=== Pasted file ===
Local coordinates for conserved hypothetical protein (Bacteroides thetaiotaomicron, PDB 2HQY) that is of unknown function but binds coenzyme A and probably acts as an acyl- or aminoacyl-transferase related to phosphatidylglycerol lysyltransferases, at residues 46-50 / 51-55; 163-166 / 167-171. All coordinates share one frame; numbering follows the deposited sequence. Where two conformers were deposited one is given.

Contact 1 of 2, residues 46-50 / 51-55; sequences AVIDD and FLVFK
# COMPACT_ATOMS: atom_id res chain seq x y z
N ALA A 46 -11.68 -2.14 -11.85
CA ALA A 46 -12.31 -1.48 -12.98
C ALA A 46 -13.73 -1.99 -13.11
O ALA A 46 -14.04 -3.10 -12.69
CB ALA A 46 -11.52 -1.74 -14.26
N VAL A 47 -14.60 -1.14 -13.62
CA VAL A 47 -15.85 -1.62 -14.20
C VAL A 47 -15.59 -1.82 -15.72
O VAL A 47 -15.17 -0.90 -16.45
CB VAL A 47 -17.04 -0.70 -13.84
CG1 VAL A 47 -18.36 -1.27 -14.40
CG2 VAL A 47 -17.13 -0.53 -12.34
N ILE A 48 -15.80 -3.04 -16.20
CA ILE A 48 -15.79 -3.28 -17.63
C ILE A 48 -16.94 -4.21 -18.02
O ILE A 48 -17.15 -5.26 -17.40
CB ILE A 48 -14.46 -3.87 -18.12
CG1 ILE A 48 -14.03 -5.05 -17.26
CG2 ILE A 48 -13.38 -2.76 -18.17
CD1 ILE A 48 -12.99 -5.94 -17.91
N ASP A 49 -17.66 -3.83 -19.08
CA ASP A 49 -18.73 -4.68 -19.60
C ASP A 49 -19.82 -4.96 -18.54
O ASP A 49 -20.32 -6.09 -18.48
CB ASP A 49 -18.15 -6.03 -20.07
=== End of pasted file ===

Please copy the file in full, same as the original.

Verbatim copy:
Local coordinates for conserved hypothetical protein (Bacteroides thetaiotaomicron, PDB 2HQY) that is of unknown function but binds coenzyme A and probably acts as an acyl- or aminoacyl-transferase related to phosphatidylglycerol lysyltransferases, at residues 46-50 / 51-55; 163-166 / 167-171. All coordinates share one frame; numbering follows the deposited sequence. Where two conformers were deposited one is given.

Contact 1 of 2, residues 46-50 / 51-55; sequences AVIDD and FLVFK
# COMPACT_ATOMS: atom_id res chain seq x y z
N ALA A 46 -11.68 -2.14 -11.85
CA ALA A 46 -12.31 -1.48 -12.98
C ALA A 46 -13.73 -1.99 -13.11
O ALA A 46 -14.04 -3.10 -12.69
CB ALA A 46 -11.52 -1.74 -14.26
N VAL A 47 -14.60 -1.14 -13.62
CA VAL A 47 -15.85 -1.62 -14.20
C VAL A 47 -15.59 -1.82 -15.72
O VAL A 47 -15.17 -0.90 -16.45
CB VAL A 47 -17.04 -0.70 -13.84
CG1 VAL A 47 -18.36 -1.27 -14.40
CG2 VAL A 47 -17.13 -0.53 -12.34
N ILE A 48 -15.80 -3.04 -16.20
CA ILE A 48 -15.79 -3.28 -17.63
C ILE A 48 -16.94 -4.21 -18.02
O ILE A 48 -17.15 -5.26 -17.40
CB ILE A 48 -14.46 -3.87 -18.12
CG1 ILE A 48 -14.03 -5.05 -17.26
CG2 ILE A 48 -13.38 -2.76 -18.17
CD1 ILE A 48 -12.99 -5.94 -17.91
N ASP A 49 -17.66 -3.83 -19.08
CA ASP A 49 -18.73 -4.68 -19.60
C ASP A 49 -19.82 -4.96 -18.54
O ASP A 49 -20.32 -6.09 -18.48
CB ASP A 49 -18.15 -6.03 -20.07